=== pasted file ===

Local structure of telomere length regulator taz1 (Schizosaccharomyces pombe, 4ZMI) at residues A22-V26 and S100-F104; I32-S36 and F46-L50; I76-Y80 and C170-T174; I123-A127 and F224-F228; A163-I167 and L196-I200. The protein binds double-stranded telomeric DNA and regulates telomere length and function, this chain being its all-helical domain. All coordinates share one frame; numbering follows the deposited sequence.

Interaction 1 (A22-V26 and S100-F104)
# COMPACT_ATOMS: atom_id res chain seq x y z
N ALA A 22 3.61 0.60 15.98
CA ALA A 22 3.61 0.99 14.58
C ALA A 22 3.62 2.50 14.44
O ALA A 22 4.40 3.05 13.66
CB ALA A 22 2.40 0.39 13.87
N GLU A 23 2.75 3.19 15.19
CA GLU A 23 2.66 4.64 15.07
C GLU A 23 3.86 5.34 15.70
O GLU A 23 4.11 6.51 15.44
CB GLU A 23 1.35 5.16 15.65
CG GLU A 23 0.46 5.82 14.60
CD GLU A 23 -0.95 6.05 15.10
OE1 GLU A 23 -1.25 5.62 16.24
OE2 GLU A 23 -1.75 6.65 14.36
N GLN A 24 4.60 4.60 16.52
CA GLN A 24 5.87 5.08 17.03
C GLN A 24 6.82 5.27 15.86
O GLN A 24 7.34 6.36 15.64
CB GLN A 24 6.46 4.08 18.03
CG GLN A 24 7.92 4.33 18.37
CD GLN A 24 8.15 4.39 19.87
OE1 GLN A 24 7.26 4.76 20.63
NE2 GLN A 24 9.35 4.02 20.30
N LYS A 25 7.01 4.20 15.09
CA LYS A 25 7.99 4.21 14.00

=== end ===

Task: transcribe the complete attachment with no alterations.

Local structure of telomere length regulator taz1 (Schizosaccharomyces pombe, 4ZMI) at residues A22-V26 and S100-F104; I32-S36 and F46-L50; I76-Y80 and C170-T174; I123-A127 and F224-F228; A163-I167 and L196-I200. The protein binds double-stranded telomeric DNA and regulates telomere length and function, this chain being its all-helical domain. All coordinates share one frame; numbering follows the deposited sequence.

Interaction 1 (A22-V26 and S100-F104)
# COMPACT_ATOMS: atom_id res chain seq x y z
N ALA A 22 3.61 0.60 15.98
CA ALA A 22 3.61 0.99 14.58
C ALA A 22 3.62 2.50 14.44
O ALA A 22 4.40 3.05 13.66
CB ALA A 22 2.40 0.39 13.87
N GLU A 23 2.75 3.19 15.19
CA GLU A 23 2.66 4.64 15.07
C GLU A 23 3.86 5.34 15.70
O GLU A 23 4.11 6.51 15.44
CB GLU A 23 1.35 5.16 15.65
CG GLU A 23 0.46 5.82 14.60
CD GLU A 23 -0.95 6.05 15.10
OE1 GLU A 23 -1.25 5.62 16.24
OE2 GLU A 23 -1.75 6.65 14.36
N GLN A 24 4.60 4.60 16.52
CA GLN A 24 5.87 5.08 17.03
C GLN A 24 6.82 5.27 15.86
O GLN A 24 7.34 6.36 15.64
CB GLN A 24 6.46 4.08 18.03
CG GLN A 24 7.92 4.33 18.37
CD GLN A 24 8.15 4.39 19.87
OE1 GLN A 24 7.26 4.76 20.63
NE2 GLN A 24 9.35 4.02 20.30
N LYS A 25 7.01 4.20 15.09
CA LYS A 25 7.99 4.21 14.00